So… for awhile everyone I talked to seemed to love the unpronounceable NAS Ardbeg which launched back before both NAS and unpronounceable names were common in the industry. When I began discovering malts, Uigeadail was often spoken of in the same hushed tones as the original Supernova (which is coming back, by the way). I have a confession to make. As much as I love the peaty power of Ardbeg, and as much as I respect its parent company, LVMH, Uigeadail and I have never seen eye-to-eye. After three or four negative notes from tasting events in my book (none of them long enough for a blog post), I decided to jump on a sale at K&L and get a full bottle. Surely if everyone else loves this stuff, I should be able to figure out what’s so good about it. My bottle has a batch code of L13 245 15:18 6ML – so it was bottled on day 245 of 2013, or September 2nd.
Uigeadail (pronounced, believe it or not, “Oo-geh-doll”) is named after the loch from which Ardbeg sources its water. The whisky is a vatting of standard Ardbeg from ex-bourbon casks (supposedly the 10-year) with some quantity of sherry-aged Ardbeg. The result is bottled at cask strength. Originally, Uigeadail was conceived of to find a home for some old (1970s) sherry casks of Ardbeg left in the warehouse when new owners LVMH rehabbed the distillery after purchasing it from Hiram Walker. By vatting the long-in-the-tooth sherry casks (which would have lost a lot of peat character and become somewhat overly woody) with bright, smoky 10 year-old Ardbeg from bourbon casks, the whisky would become a peaty powerhouse with lots of resiny, old-oak goodness. It worked, and Uigeadail was a big success. Until recently, when they must have run out of vintage sherried Ardbeg and switched to much younger sherry-aged whisky, probably put down after the distillery reopened in 1998, or as late as 2003 when Uigeadail was first released. Internet gossip maintains that the whisky has decreased markedly in quality since those first editions. (Thanks for the info, Jordan!) It should be noted that the price has also decreased.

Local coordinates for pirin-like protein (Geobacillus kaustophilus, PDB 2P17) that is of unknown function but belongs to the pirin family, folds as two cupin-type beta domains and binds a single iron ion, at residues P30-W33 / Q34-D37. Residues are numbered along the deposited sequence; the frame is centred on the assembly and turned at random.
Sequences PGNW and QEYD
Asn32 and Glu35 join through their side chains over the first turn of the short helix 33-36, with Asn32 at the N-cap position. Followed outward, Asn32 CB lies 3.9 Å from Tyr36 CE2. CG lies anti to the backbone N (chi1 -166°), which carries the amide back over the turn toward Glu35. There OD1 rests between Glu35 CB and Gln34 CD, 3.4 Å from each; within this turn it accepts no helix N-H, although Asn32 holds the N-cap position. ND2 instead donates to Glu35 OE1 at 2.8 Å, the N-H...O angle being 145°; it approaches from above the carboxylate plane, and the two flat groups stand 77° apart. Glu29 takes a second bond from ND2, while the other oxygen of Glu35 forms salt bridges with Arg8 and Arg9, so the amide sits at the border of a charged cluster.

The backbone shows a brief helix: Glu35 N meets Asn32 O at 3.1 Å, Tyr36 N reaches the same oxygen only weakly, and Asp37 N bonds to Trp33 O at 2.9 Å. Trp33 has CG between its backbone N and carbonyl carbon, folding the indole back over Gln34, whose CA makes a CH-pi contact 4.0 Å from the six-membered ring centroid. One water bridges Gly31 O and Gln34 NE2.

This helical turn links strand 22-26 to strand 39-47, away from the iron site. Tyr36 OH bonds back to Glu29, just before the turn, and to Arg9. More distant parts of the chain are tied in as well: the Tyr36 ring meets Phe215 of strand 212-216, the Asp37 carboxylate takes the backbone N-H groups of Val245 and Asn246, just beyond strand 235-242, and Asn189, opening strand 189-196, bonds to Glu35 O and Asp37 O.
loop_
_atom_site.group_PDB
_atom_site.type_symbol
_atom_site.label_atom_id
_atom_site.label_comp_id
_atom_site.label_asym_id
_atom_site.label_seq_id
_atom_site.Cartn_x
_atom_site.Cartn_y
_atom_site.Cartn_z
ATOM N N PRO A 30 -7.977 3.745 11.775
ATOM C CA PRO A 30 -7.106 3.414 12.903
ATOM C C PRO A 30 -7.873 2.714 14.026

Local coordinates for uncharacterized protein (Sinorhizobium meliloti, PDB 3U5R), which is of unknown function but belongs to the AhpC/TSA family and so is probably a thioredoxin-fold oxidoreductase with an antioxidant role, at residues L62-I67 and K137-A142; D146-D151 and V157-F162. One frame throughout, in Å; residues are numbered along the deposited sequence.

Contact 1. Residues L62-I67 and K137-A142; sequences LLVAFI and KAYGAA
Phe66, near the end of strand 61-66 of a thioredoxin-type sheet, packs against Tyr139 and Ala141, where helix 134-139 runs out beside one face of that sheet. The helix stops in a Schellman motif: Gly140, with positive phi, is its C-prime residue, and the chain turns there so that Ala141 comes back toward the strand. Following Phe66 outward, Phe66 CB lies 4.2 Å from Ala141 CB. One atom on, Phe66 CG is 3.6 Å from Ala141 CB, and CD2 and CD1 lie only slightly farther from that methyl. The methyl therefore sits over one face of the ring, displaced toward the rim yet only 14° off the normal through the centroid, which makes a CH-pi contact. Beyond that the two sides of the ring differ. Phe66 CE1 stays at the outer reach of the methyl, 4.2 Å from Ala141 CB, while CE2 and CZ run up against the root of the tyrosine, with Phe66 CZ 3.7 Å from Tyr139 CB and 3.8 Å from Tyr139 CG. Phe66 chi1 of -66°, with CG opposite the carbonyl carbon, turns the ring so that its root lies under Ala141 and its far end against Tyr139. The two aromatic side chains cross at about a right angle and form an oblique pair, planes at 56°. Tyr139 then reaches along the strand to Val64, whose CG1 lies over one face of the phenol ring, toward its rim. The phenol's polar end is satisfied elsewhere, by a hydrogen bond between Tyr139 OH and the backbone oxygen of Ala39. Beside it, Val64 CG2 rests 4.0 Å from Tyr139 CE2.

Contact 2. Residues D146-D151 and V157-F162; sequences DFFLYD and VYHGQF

Update 12/17/2016: I’ve had a chance to sample a newer batch of Uigeadail (apologies – I don’t have the batch number). This time I find an aroma replete with smoke but devoid of fruit, and a palate richly-flavored and peppery. The finish shows ripe red fruits, at last. This batch is much better than the one I last reviewed, although I still don’t see a reason to buy this over Ardbeg 10 (cheaper) or Corryvreckan (better).
Nose: Ardbeg woodsmoke with a smattering of sherry influence: raisin, fig, etc. The effect, while wholly integrated, is two-dimensional. There is little to the peat character besides woodsmoke, and little to the sherry character beyond raisin. Deep as I dig (and get a snoot-full of alcohol fumes for my trouble), I can’t find anything else.
Palate: Mildly creamy body, and an expected amount of tongue-burn. A slight citrus note, but not as obvious as Corryvreckan.
Finish: Long. Sherry-tinged woodsmoke, fading without bitterness.
With Water: A few drops of water highlight some of the citrus notes in the nose, and somewhat tame the tongue burn. The water also adds a welcome orange-peel character to the finish. Diluting down to 46% yields an easily drinkable dram with some sweet citrus, but very tame peat. I suggest experimenting with water to find the right sweet spot for your tastes.
Overall: Alas, I’m not a fan. Despite several tastings from my bottle over several weeks (and a few over the last couple of years), I do not see anything redeeming about this malt. For my tastes, Ardbeg 10 delivers all the peaty complexity you could want for less money. For more money, Corryvreckan is better in every way and is very much worth the extra price. That’s not something I say every day.